Wind energy is increasingly becoming the driving force of the global energy transition. The main challenge now is to reduce its production cost. The industry is taking up this challenge, as one of the most innovative industries in the world. Its new products, applications and efficiency strategies add up to continuous progress.
It is less than four months until the start of WindEnergy Hamburg, to be held from 27 to 30 September, more than 1,200 exhibitors from over 30 countries will present their innovations for use of wind energy onshore and offshore at the Hamburg Fair site. The nine exhibition halls are almost fully booked. This year for the first time, the WindEurope Conference will be held in parallel, to give the industry the most important international meeting point for know-how transfer, which is so important for taking up the global challenges and cutting carbon emissions. These two top-level events at one location generate optimal synergies for all trade visitors
The WindEurope Summit will address the opportunities and challenges in the development of the European wind markets. New topics such as storage and electrification will be reflected in the programme.
“The wind industry currently stands in the reduction of power generating costs“, Dr. Markus Tacke, CEO of Siemens Wind Power and Renewables Division, says: “remote diagnostics and data analyses now enable higher yields and targeted, hence more cost-effective deployment of maintenance engineers. Digitisation is already helping us to develop technologies that will enable us to match wind energy production better to grid demand.”
Nils de Baar, President of Vestas Business Unit Central Europe, underlines the successful efforts undertaken to reduce the cost of energy by technical innovations and developments: “This goal drives our technological progress and is being reflected by a significant fall of energy costs: We have seen the cost of energy drop by 15% in the last five years and 80% in the last 20 years.”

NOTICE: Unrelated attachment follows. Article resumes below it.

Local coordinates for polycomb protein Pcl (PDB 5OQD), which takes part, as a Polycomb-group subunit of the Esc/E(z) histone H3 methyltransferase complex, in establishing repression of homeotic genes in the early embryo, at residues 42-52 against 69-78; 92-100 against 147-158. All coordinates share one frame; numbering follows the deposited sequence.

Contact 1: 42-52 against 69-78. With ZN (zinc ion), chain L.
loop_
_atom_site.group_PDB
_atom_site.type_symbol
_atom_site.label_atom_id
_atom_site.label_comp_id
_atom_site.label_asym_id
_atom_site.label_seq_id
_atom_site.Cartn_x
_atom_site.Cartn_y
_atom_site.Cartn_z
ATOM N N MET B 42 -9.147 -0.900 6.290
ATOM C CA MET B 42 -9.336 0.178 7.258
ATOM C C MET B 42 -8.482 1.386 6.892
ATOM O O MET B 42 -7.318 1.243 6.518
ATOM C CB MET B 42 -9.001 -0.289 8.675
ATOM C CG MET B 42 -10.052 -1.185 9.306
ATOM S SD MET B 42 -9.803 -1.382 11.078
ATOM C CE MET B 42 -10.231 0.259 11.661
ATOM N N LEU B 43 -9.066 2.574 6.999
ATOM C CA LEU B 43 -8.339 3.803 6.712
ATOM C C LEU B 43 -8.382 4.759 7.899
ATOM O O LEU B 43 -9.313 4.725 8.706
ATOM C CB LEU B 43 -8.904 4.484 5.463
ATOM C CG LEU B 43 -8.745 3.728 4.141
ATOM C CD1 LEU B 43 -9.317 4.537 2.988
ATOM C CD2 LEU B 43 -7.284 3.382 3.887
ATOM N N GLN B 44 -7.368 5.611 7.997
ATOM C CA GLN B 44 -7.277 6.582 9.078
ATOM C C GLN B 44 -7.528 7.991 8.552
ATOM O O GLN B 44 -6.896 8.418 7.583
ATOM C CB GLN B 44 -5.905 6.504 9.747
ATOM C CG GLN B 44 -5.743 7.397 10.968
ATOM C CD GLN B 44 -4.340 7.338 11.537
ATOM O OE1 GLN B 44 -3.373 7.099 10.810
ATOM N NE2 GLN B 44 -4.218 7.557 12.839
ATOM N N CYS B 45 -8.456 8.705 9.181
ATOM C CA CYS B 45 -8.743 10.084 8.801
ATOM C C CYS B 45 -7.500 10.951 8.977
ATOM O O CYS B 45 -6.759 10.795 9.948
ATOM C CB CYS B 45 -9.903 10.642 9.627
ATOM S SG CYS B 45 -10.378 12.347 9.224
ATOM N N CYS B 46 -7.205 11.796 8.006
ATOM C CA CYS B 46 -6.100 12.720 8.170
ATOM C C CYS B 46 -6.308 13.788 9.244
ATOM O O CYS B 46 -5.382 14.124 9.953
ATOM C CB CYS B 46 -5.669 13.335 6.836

Alongside Siemens Wind Power and Vestas, all the other international key players will also be presenting their latest products and services at WindEnergy in September, for example Enercon, Envision, Gamesa, GE, Nordex and Senvion. A total of 17 manufacturers of large wind turbines will be present.
In addition, there will be suppliers of all components of the whole of the value chain of the onshore and offshore sector. Offshore exhibitors will probably make up about 35%. A notable feature is the tremendous bandwidth covered, from installation vessels to foundations, and marine cables to diving services.
In addition, the wind industries of various countries are making presentations with their own national pavilions. They include Denmark, Turkey, China, Argentina, the USA and Canada.
Wind energy provides more than 250,000 jobs in Europe alone and has already increased its share in the continent’s power supply to 11,5%. Europe has set the target of increasing the share of renewables in power consumption from 29% today to 50% in 2030. It is imperative that a strong wind industry is supported by robust markets with clear volumes. Stable and long-term regulatory frameworks at EU and national level are also essential. The WindEurope Summit 2016 and WindEnergy Hamburg, which is being held in parallel, are great opportunities to show what the industry can do, and the important role that wind can play in Europe’s energy mix.
Sigmar Gabriel, Federal Minister for Economic Affairs and Energy, is the patron of WindEnergy Hamburg, and will open the expo on 27 September. The joint opening ceremony of WindEnergy and the WindEurope Conference is also expected to feature more leading international speakers.